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Rising Above the Gathering Storm: Energizing and Employing America for a Brighter Economic Future
are of slightly greater concern to respondents than are issues of national security and terrorism. On the eve of the 2004 presidential election, the Gallup organization asked respondents what issues concerned them most. Terrorism was first, ranked “extremely important” by 45% of respondents; next came the economy (39%), health care (33%), and education (32%).43 Only 35% say that now is a good time to find a high-quality job; 61% say that it is not.44 Polls, of course, only provide a snapshot of America’s thinking, but presumably one can conclude that Americans are generally worried about jobs—if not for themselves then for their children and grandchildren.
Investors are worried, too. According to a Gallup poll, 83% percent of US investors say job outsourcing to foreign countries is currently hurting the investment climate “a lot” (61%) or “a little” (22%). The numbers who are worried about outsourcing are second only to the numbers who are worried about the price of energy, according to a July 2005 Gallup poll on investor concerns.45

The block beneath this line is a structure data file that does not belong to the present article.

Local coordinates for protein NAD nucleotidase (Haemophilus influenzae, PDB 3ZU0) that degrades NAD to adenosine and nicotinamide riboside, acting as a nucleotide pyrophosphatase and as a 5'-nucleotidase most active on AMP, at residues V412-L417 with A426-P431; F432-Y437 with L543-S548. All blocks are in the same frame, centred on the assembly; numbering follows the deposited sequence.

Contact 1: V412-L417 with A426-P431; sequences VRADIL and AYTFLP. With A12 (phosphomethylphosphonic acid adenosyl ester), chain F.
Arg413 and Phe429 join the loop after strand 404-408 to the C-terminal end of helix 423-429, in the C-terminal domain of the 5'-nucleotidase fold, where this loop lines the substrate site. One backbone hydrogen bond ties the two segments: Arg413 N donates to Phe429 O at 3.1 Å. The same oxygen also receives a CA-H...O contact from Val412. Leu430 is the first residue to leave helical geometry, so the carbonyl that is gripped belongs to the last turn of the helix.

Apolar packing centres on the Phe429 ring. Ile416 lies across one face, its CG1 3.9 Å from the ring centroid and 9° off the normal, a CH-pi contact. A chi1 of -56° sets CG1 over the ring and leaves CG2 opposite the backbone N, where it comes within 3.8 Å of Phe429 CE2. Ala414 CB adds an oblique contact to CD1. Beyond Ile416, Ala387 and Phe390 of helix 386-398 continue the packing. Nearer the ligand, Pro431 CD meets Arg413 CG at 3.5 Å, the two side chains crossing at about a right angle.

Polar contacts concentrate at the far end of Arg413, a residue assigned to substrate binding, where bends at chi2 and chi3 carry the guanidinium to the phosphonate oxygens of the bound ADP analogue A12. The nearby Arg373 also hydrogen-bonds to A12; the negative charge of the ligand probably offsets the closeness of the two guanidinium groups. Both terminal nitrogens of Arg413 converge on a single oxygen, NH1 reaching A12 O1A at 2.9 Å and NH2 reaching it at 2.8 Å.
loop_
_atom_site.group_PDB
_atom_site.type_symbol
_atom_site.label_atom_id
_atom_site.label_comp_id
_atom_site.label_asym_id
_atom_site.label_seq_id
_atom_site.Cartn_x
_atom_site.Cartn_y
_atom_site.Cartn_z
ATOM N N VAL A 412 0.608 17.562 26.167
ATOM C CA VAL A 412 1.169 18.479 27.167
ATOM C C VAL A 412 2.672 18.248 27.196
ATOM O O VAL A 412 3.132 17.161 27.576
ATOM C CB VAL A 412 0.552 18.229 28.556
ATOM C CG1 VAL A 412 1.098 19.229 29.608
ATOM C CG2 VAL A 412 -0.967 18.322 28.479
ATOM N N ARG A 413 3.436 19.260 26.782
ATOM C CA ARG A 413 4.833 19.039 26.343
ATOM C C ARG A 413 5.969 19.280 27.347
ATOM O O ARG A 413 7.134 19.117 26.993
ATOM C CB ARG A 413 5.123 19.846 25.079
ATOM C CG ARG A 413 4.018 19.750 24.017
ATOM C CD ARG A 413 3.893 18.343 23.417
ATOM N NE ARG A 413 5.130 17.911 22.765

DISCOVERY AND APPLICATION:KEYS TO COMPETITIVENESS AND PROSPERITY
A common denominator of the concerns expressed by many citizens is the need for and use of knowledge. Well-paying jobs, accessible healthcare, and high-quality education require the discovery, application, and dissemination of information and techniques. Our economy depends on the knowledge that fuels the growth of business and plants the seeds of new industries, which in turn provides rewarding employment for commensurately educated workers. Chapter 2 explains that US prosperity since World War II has depended heavily on the excellence of its “knowledge institutions”: high-technology industries, federal R&D agencies, and research universities that are generally acknowledged to be the best in the world.
The innovation model in place for a half-century has been so successful in the United States that other nations are now beginning to emulate it. The governments of Finland, Korea, Ireland, Canada, and Singapore have mapped and implemented strategies to increase the knowledge base of students and researchers, strengthen research institutions, and promote exports of high-technology products—activities in which the United States has in the past